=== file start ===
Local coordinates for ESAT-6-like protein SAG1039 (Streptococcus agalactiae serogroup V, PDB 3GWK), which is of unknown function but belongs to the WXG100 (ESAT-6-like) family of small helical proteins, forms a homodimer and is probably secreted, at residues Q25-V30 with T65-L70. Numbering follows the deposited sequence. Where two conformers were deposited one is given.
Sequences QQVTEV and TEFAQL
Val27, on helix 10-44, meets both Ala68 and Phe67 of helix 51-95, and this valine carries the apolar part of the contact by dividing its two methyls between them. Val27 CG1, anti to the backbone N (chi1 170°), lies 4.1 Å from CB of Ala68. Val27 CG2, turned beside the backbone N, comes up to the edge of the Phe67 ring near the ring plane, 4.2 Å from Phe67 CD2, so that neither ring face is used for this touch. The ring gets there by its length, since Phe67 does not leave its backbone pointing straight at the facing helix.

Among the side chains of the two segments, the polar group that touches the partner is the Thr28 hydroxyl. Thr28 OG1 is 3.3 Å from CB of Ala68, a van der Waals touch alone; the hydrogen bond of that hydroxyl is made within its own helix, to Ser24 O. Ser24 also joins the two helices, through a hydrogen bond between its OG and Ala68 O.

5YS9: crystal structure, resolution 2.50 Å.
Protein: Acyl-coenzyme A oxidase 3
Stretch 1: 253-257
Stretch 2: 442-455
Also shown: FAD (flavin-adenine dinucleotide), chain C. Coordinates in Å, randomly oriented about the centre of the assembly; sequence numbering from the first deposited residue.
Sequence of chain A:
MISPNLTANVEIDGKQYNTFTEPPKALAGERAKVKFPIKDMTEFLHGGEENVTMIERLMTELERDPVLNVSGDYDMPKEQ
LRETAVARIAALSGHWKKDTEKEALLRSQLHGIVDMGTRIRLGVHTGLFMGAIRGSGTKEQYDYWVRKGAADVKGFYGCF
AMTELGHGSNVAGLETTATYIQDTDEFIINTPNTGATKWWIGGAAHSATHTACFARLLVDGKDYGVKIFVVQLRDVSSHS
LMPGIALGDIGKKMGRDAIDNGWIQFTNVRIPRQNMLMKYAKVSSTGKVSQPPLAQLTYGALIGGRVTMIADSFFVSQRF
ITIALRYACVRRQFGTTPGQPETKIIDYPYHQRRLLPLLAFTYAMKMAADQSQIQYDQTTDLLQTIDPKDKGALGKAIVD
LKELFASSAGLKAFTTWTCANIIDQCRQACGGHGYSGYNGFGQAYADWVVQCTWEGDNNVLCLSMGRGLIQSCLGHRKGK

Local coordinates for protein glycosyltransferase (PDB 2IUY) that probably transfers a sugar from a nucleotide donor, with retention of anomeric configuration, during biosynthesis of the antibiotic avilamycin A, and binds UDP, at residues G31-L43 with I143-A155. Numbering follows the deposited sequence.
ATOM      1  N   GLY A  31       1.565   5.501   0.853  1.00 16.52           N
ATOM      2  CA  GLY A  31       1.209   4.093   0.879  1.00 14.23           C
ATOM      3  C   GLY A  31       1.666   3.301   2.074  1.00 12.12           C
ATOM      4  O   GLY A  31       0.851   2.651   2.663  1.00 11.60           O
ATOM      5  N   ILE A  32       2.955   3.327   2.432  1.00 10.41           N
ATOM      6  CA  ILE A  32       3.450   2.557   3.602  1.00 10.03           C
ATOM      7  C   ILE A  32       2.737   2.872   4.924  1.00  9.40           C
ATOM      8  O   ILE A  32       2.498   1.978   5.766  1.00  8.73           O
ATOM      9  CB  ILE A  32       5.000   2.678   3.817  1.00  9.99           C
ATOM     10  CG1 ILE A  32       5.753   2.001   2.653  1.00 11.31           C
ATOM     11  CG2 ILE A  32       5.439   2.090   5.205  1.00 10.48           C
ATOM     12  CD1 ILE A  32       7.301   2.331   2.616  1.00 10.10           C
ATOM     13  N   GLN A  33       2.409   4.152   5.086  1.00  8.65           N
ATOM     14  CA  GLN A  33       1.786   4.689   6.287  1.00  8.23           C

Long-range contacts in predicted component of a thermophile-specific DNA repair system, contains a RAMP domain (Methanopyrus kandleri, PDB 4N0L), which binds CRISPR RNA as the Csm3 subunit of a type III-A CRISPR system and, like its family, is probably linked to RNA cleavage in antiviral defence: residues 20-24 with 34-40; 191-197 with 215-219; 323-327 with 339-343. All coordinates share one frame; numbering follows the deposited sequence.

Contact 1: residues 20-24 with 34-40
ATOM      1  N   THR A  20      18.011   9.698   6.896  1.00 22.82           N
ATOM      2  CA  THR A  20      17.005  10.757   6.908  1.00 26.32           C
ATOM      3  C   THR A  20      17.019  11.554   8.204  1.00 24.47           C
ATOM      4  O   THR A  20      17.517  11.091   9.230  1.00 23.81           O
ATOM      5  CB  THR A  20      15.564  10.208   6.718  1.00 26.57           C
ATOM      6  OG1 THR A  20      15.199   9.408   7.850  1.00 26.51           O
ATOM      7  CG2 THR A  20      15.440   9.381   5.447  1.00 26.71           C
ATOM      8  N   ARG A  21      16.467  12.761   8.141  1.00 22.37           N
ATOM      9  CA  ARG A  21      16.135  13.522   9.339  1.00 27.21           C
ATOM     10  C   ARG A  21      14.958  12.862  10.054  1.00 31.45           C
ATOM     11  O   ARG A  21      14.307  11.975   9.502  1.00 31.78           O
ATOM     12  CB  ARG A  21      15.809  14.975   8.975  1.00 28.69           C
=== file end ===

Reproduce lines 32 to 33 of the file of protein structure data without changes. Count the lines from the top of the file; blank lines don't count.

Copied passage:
Long-range contacts in predicted component of a thermophile-specific DNA repair system, contains a RAMP domain (Methanopyrus kandleri, PDB 4N0L), which binds CRISPR RNA as the Csm3 subunit of a type III-A CRISPR system and, like its family, is probably linked to RNA cleavage in antiviral defence: residues 20-24 with 34-40; 191-197 with 215-219; 323-327 with 339-343. All coordinates share one frame; numbering follows the deposited sequence.

Contact 1: residues 20-24 with 34-40